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The Sri Ranganathaswamy temple is a sacred Hindu shrine located in Srirangam, Tiruchirapalli, in the South Indian state of Tamil Nadu. Situated on an idyllic island in the River Cauvery, the shrine is also known as Thiruvarangam and dedicated to Lord Ranganatha, an Avatar of Lord Vishnu who is depicted in a reclining posture. This highly revered shrine finds mention in the ancient Hindu religious text Divya Prabandam and is one of the 108 holy Divya Desams of Lord Vishnu. The temple embraces the Thenkalai tradition of worship and is the largest functioning Hindu temple in the world.
It is also counted as one of the most eminent Vaishnava temples in South India and boasts of a rich historic and religious legacy. The temple has suffered several natural calamities and invasions by marauding Muslim and European armies. These hostile forces disregarded the religious significance of the temple and used it for their own selfish interests. The temple has however survived these onslaughts and today it is a popular tourist and pilgrim center, attracting hordes of visitors from all over the world.
Archaeological inscriptions found in this sprawling shrine date back to the 10th century AD, suggesting it was under the influence of the Chola, Pandya, Hoysala and Vijayanagar dynasties. The idol of the deity was recovered by a Chola king from the dense undergrowth purely by chance while out on an expedition. He then went on to establish the Ranganathaswamy temple as one of the largest temple complexes in the world. Historians attribute the renovation of the temple to several South Indian Kings in different periods of time, with due respect given to maintain the sanctity of the deities. Great care was taken at all times to maintain and continue the traditional customs of the shrine. The temple suffered atrocities by marauding Muslim invaders under Malik Kafur in 1310-1311 and the idol was spirited away to Delhi. Undeterred, the devotees of the Lord ventured to Delhi and managed to recover the Idol from the Emperor.
According to Alwar traditions, the shrine is perceived to be one of the eight Sywayambu Kshetras of Lord Vishnu. Along with seven other prominent temples in India, the presiding deity here is believed to have manifested on its own. The temple is also a part of the five sacred Pancharanga Kshetrams dedicated to Lord Ranganatha which are situated on the banks of the Cauvery River.
Non-Hindus are welcome to visit the shrine up to the second outer courtyard but not encouraged to enter the gold topped Sanctum Sanctorum.
This magnificent temple is constructed in the South Indian Tamil style of architecture with several unique characteristics. It is encircled by 7 massive concentric walls called ‘prakarams’ with a collective length of over 6 miles. The 21 gopurams (towers), 39 pavilions, fifty shrines and the 1000 pillared hall are the highlights of this shrine. The complex also features several small well-laid water bodies. Several shops, restaurants and flower stalls are also situated in the outer courtyard.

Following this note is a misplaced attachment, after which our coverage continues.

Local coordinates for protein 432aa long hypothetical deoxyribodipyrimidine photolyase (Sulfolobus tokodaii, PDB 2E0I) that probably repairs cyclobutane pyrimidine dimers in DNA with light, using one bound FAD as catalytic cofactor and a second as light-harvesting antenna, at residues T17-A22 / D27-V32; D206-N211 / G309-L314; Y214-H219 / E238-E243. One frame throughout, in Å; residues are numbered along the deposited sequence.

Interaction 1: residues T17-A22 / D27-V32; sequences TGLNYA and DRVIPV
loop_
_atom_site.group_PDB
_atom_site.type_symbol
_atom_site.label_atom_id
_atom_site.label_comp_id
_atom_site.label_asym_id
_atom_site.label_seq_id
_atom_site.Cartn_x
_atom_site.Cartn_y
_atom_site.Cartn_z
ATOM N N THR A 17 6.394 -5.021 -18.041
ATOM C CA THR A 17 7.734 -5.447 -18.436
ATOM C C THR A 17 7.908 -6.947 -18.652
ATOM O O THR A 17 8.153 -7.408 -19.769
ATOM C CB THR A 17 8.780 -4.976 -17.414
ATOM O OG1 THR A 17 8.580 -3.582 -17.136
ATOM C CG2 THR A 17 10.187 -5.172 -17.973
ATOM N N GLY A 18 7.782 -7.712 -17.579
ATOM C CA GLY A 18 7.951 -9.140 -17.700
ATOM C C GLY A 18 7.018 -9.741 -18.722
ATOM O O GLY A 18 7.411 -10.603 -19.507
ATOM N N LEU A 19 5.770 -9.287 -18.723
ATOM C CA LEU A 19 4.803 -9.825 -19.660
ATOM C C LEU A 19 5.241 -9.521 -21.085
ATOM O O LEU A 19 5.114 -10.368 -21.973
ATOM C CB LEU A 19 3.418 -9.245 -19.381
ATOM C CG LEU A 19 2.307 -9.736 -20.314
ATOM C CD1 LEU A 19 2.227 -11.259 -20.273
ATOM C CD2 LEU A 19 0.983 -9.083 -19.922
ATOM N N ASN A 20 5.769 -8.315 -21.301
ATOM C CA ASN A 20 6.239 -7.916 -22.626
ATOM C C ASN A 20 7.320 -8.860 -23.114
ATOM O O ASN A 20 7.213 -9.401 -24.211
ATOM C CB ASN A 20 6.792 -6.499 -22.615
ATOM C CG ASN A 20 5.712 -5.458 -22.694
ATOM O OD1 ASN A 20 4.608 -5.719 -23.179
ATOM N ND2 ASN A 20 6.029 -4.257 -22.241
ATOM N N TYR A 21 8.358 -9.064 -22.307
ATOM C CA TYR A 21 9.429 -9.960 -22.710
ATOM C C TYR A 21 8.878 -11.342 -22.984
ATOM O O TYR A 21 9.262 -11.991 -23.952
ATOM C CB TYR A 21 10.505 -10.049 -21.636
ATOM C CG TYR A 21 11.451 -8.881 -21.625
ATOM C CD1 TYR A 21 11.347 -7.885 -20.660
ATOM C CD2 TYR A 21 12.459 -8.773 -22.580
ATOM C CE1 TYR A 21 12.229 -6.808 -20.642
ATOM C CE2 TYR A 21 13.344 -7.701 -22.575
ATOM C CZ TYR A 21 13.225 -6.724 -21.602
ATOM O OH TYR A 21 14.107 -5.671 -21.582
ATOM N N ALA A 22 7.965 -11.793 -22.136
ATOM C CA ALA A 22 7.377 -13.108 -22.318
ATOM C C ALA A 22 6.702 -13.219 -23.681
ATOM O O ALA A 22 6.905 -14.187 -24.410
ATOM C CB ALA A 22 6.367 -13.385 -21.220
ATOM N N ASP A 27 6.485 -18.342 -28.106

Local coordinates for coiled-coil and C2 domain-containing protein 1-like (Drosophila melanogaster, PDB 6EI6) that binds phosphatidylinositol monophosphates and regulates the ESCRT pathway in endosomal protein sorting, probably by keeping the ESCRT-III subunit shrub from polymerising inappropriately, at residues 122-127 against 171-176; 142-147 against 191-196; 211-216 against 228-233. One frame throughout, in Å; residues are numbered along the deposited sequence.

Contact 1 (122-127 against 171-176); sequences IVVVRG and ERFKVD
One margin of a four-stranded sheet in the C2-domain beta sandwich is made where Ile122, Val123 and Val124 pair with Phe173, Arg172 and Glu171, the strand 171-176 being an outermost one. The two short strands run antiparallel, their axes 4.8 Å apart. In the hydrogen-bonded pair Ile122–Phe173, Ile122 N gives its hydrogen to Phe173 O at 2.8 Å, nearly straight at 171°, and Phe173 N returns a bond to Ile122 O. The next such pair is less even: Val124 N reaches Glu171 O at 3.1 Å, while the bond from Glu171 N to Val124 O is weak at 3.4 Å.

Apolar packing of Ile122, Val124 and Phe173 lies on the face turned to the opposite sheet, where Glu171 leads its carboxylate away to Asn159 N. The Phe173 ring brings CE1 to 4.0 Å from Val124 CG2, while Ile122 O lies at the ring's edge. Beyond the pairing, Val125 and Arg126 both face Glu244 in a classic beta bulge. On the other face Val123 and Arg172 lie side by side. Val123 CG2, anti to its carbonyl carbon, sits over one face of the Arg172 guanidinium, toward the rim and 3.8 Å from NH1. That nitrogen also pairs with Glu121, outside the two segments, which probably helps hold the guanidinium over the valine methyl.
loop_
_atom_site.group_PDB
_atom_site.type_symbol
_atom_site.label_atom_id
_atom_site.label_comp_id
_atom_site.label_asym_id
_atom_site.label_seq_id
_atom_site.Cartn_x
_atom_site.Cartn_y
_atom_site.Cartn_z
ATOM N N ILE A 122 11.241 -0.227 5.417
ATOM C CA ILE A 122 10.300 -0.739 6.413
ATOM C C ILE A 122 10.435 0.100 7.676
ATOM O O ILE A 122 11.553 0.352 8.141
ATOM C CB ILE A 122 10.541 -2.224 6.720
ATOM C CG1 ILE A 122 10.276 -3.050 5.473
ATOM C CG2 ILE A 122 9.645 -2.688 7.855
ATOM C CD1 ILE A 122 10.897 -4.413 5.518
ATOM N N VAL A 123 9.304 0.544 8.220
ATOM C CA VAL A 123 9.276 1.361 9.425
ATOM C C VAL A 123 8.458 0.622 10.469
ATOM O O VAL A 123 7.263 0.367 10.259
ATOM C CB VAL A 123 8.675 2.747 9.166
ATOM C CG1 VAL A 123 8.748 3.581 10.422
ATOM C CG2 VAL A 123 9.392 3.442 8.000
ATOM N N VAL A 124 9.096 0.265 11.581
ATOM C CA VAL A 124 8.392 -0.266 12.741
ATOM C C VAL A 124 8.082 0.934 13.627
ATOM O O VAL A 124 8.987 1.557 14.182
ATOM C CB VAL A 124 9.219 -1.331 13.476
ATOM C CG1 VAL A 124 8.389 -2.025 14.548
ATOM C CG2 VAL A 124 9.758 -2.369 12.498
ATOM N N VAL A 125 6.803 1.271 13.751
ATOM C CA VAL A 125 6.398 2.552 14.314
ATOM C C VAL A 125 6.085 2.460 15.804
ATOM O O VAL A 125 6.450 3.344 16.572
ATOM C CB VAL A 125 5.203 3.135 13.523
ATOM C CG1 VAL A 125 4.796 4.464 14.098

The Rangnathaswamy temple is a highly revered shrine and celebrates several Hindu festivals with great pomp and fervor. Vaikunta Ekadesi which falls in the month of Margazhi, is the primary festival of the temple and the entire complex comes alive during this 20 day extravaganza. The Paramapada Vaasal (gate to paradise) is opened only during this time and entering this holy gateway especially on Adhyayanotsavam to get a glimpse of the Lord, is said to ensure a direct entry to Heaven without having to go through the Karmic cycle.
The gold ornament cleaning festival is held annually and called Jyestabisheka. It is celebrated in the Tamil month of Aani in June-July and the idols of the deities are brought in large vessels of gold and silver after due ablutions.
Brahmotsavam is another major occasion of celebration lasting for three days, when sacrificial offerings are made to the Lord. A procession is taken out in the evenings and the deity is taken to a garden opposite the temple on the second day. On the third day, the deity is taken in a palanquin to a village on the opposite shore of the Cauvery River.
A chariot festival called Rathothsavam is held annually during the Tamil month of Thai in January –February. The Utsavar deity is taken round the temple in the temple car.
Chitra Poornima is also a major occasion for celebration in the temple. Vasanthothsavam is a festival which has been celebrated in the temple from the mid-15th century and falls during the month of Vaikasi in May-June.
The temple complex houses several shrines and monuments of Vishnu in various Avatars and depicts him several positions. A Ranganayaki shrine in the second precinct of the temple houses three images of the Goddess. The complex also houses shrines for various Hindu saints. There is a separate shrine for the divine physician Dhanvantri who is also an Avatar of Lord Vishnu.
The day-to-day affairs of the temple are managed by the Hindu Religious and Endowment board of the Government of Tamil Nadu. An Annadhanam scheme wherein free food is distributed to over 200 devotees every day is implemented by the trustees. The entire expenditure is borne by devotees who contribute generously.
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The temple is located in Tiruchirapally which is accessible by various modes of transport.
By Air: The Airport in Trichy is about 15 km from the temple.
By Train: The Railway Station in Trichy is around 9 km from the temple.
By Bus: Trichy is well connected by with neighboring towns and cities by bus service.
Local Transport: Taxis, buses and three wheelers are available from most points of the city.